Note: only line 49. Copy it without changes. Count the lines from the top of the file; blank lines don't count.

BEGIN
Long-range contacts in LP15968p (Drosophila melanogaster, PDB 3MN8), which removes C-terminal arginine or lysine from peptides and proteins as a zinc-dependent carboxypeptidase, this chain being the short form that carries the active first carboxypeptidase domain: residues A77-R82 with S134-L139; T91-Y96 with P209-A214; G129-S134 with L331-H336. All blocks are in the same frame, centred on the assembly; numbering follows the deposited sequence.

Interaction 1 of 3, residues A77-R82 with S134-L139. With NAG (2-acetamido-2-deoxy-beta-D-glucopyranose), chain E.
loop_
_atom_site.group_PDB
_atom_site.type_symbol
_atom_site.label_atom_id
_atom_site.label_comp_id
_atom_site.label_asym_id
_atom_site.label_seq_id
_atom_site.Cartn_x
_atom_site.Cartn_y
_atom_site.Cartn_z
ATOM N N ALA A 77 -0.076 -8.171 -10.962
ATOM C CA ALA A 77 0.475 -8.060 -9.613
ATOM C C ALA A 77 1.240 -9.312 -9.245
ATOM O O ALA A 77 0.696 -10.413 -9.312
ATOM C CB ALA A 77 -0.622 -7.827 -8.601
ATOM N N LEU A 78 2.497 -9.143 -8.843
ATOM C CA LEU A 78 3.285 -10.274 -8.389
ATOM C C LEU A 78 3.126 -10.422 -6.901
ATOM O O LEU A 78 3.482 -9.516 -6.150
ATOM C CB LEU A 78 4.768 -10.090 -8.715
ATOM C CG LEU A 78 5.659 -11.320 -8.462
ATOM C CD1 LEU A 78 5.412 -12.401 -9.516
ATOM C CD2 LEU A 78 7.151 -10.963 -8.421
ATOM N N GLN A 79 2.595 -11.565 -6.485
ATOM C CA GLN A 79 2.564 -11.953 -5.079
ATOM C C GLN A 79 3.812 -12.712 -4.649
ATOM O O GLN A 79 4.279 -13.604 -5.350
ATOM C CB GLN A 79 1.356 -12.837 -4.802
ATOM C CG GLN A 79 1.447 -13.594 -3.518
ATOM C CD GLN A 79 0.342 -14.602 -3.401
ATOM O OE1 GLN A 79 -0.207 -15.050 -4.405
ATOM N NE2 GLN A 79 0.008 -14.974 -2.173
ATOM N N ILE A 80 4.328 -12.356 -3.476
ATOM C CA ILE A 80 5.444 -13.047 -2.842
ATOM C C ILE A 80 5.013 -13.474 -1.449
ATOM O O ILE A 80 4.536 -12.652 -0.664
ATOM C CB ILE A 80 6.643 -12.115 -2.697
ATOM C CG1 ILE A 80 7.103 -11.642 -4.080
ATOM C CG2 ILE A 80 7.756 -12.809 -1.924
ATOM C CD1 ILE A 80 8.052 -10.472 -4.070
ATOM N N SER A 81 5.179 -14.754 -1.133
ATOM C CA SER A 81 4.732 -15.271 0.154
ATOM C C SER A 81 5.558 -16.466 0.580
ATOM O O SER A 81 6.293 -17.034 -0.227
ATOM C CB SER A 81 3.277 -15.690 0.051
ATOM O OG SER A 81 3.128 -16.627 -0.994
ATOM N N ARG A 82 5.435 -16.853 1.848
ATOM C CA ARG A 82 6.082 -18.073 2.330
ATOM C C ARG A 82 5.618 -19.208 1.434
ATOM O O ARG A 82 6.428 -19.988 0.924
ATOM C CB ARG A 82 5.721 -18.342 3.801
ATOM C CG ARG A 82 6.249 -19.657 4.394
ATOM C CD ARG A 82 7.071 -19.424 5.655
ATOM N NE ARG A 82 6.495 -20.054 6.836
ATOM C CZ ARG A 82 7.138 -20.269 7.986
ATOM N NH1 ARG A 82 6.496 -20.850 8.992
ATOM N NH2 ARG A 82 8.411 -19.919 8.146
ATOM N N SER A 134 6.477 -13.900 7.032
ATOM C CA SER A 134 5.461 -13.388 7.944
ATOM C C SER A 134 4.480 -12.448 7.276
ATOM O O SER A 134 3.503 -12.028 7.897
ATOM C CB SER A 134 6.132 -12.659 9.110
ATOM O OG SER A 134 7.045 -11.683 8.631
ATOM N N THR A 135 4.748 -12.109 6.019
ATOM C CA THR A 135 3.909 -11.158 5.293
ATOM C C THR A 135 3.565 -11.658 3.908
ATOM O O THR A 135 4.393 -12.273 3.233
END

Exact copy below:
ATOM N N ARG A 82 5.435 -16.853 1.848